Monday, November 28, 2016

Ghost Story #1: Ma Ma Sarah

While I was writing Maryland Ghosts: Paranormal Encounters in the Free State, my Uncle Bernie sent me more than 30 stories from throughout his life in the form of hand-written letters. After Maryland Ghosts was first published in 2012, and featured most of his Maryland stories, we turned his remaining letters into an unpublished collection to share with family and friends called The Haunted Letters: True Tales from a Ghost-Storied Life. Here is one of my favorite stories from that collection:

Chatham, Virginia (Pittsylvania County), 1996

This story took place at our family’s plantation home inherited by my cousin, Taylor Lee Meadows. It was July 1996, and Debra and I had been dating since May 6, 1995. I wanted my Chatham family to meet her. This is the home of your grandfather’s sister, Aunt Dorothy (Aunt Dot), who will be 95 in November 2011!

This old tobacco farm is 400 acres in size, and the last tobacco crop was in 1985, and was also the best crop in the history of the Meadows Farm. The plantation was built by Hunt Meadows, Sr. and his wife, Sarah, in 1900.

I visited there often as a young boy and hunted the farm with my cousin Taylor as a teenager. I had also visited there in April 1969 on my way home from being discharged from active duty in the Marine Corps. I remember that Ma Ma Sarah, as Hunt Meadows’ wife was always called, made a nice family picnic for me on that visit, with southern cured ham, homemade apple pie from her apple tree, homemade peach ice cream from her peach trees, all of the fixings from her large garden (watermelon, onions, tomatoes, cucumbers, sweet peas, corn on the cob), homemade biscuits with churned butter, sweet potato pie, black eyed peas, mashed potatoes with "red eye" gravy, deviled eggs, homemade jams and jellies, and watermelon pickles.

What a feast! We all ate like kings and queens. She had also made homemade iced tea for us, with crystal clear spring water from their spring—which had originally been used by the Shawnee Indians and is still in use today!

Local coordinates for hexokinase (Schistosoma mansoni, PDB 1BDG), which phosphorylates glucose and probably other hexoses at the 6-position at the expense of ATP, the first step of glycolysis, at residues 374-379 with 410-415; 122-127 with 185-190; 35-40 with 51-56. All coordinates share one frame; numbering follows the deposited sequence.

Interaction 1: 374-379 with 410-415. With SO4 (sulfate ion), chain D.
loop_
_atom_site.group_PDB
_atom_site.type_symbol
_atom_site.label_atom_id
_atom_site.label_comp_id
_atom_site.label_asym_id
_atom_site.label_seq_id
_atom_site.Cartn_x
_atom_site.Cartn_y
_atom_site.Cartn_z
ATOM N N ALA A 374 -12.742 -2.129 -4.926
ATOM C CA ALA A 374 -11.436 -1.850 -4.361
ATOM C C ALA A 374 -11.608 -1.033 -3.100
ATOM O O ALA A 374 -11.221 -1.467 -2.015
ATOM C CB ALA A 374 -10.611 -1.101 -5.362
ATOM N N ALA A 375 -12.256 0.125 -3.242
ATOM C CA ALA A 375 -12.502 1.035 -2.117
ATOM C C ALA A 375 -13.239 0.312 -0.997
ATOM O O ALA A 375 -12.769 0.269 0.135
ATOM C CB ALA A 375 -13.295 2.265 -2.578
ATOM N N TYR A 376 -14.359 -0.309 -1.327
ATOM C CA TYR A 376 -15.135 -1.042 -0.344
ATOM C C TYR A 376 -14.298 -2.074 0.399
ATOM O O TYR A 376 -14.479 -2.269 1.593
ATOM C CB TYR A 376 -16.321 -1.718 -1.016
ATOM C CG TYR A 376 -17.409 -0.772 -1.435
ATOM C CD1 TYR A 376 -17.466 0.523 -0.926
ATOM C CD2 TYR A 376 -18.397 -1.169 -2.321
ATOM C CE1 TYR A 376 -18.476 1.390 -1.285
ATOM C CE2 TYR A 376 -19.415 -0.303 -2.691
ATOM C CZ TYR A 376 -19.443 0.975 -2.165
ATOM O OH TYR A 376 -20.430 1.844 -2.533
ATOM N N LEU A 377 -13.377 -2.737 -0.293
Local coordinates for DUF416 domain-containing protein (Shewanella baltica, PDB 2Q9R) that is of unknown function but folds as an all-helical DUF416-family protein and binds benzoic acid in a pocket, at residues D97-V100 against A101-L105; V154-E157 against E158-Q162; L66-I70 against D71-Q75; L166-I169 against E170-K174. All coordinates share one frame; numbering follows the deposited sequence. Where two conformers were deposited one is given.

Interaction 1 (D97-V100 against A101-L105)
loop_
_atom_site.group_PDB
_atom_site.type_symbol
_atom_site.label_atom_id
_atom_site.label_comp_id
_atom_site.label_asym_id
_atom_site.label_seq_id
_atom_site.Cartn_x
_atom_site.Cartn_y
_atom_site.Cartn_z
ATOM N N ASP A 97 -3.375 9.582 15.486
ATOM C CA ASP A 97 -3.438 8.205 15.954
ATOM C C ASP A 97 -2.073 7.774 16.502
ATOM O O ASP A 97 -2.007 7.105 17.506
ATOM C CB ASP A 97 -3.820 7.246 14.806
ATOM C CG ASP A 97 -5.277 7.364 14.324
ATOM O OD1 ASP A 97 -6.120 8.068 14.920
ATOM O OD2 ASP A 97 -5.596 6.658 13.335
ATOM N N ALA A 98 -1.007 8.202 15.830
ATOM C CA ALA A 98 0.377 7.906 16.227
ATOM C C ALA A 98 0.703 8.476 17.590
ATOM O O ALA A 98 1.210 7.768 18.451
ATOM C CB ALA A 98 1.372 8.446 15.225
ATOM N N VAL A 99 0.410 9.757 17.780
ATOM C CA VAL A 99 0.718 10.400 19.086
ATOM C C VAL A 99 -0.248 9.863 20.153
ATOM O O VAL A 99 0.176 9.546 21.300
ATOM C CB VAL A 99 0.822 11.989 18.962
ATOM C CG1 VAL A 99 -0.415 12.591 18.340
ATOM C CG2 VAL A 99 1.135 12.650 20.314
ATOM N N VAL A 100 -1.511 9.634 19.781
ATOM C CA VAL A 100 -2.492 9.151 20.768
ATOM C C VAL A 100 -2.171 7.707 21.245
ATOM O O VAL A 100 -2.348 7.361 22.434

When Debra and I arrived in Chatham in July 1996, the entire family—all of my Meadows cousins, Taylor, Richard, Frankie, Bill, Sarah, and Aunt Dot—had a wonderful picnic again in Ma Ma Sarah’s honor. Hunt Meadows, Sr. had died in 1957, which was my first funeral, and Sarah died in 1976.

Debra and I also had the honor of staying in the plantation home with Taylor on that visit. We actually slept in Ma Ma Sarah and Hunt, Sr.’s bed, in their original bedroom.

It was approximately 5:15 a.m. the next morning, as the sun began to rise and shine through the drapes of the bedroom window. Debra was asleep, to my right, between me and the bedroom wall. As I looked at the sun coming through the bedroom window, I noticed a white figure of a woman to the left of the window, in the corner, beside the dresser.

We both stared at one another for a minute or so, Debra still asleep beside me. I did not want to startle her, or our visitor.

The form slowly drifted toward the windows and I could see "Ma Ma Sarah" as plain as day. She merged with the sunlight coming in through the window and was gone in an instant.

I felt good, not unnerved, about seeing her.

I could hear Taylor in the kitchen, so I rose from bed to greet him good morning. I shared with him what I had seen (well, who I had seen) only minutes earlier. He was pleased and noted that even though no one had seen a ghost in the old plantation home, several relatives had heard footsteps upstairs or felt the presence of someone touch or caress them.

Taylor and I then left to feed his cattle and stopped to drink from the old spring house, using an old dried gourd as our cup. The delicious water was crystal clear, so refreshing, and ice cold!

We did not share the news with Debra about the spirit until after she had fixed us a wonderful breakfast. After the breakfast dishes were washed and dried and put away, we sat her down in Taylor’s living room and told her about my experience. Debra was not at all upset about what had occurred. It had been 20 years since Ma Ma Sarah had passed away. I told Debra that I felt Sarah was curious about who was sleeping in her room, especially who the man was that was sleeping on her long-deceased husband’s side of the bed. And, when she recognized me, and knew I recognized her, she was at peace and left us to enjoy her lovely home.

Amelia, I have been back to that home countless times since that trip in 1996, and I have never had that experience again.

"Ma Ma Sarah," copyright 2016 Bernard W. Masino and Amelia Cotter (first appeared in The Haunted Letters: True Tales from a Ghost-Storied Life, 2013)

Monday, November 14, 2016

Haiku #1: resolutions

This haiku seems fitting with the holiday season coming hard on the heels of election season:

the snakeskin shed
in one piece

"resolutions," copyright 2016 Amelia Cotter (first published in Frogpond 36.2, 2013)